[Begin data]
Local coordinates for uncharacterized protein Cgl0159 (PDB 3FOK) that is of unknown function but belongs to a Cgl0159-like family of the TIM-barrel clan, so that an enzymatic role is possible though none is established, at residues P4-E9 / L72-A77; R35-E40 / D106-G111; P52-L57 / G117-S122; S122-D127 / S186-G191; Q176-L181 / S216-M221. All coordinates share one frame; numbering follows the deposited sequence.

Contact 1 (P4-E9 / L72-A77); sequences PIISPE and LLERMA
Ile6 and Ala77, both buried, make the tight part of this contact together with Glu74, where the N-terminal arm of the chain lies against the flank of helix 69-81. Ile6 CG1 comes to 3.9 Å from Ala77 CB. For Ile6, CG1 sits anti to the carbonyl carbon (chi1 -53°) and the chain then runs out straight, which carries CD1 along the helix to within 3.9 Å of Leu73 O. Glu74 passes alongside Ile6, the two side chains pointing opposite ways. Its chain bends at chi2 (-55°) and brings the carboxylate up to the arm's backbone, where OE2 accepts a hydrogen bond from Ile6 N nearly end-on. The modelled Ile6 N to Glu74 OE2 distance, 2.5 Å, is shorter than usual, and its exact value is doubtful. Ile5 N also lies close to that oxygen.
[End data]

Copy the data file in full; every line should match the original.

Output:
Local coordinates for uncharacterized protein Cgl0159 (PDB 3FOK) that is of unknown function but belongs to a Cgl0159-like family of the TIM-barrel clan, so that an enzymatic role is possible though none is established, at residues P4-E9 / L72-A77; R35-E40 / D106-G111; P52-L57 / G117-S122; S122-D127 / S186-G191; Q176-L181 / S216-M221. All coordinates share one frame; numbering follows the deposited sequence.

Contact 1 (P4-E9 / L72-A77); sequences PIISPE and LLERMA
Ile6 and Ala77, both buried, make the tight part of this contact together with Glu74, where the N-terminal arm of the chain lies against the flank of helix 69-81. Ile6 CG1 comes to 3.9 Å from Ala77 CB. For Ile6, CG1 sits anti to the carbonyl carbon (chi1 -53°) and the chain then runs out straight, which carries CD1 along the helix to within 3.9 Å of Leu73 O. Glu74 passes alongside Ile6, the two side chains pointing opposite ways. Its chain bends at chi2 (-55°) and brings the carboxylate up to the arm's backbone, where OE2 accepts a hydrogen bond from Ile6 N nearly end-on. The modelled Ile6 N to Glu74 OE2 distance, 2.5 Å, is shorter than usual, and its exact value is doubtful. Ile5 N also lies close to that oxygen.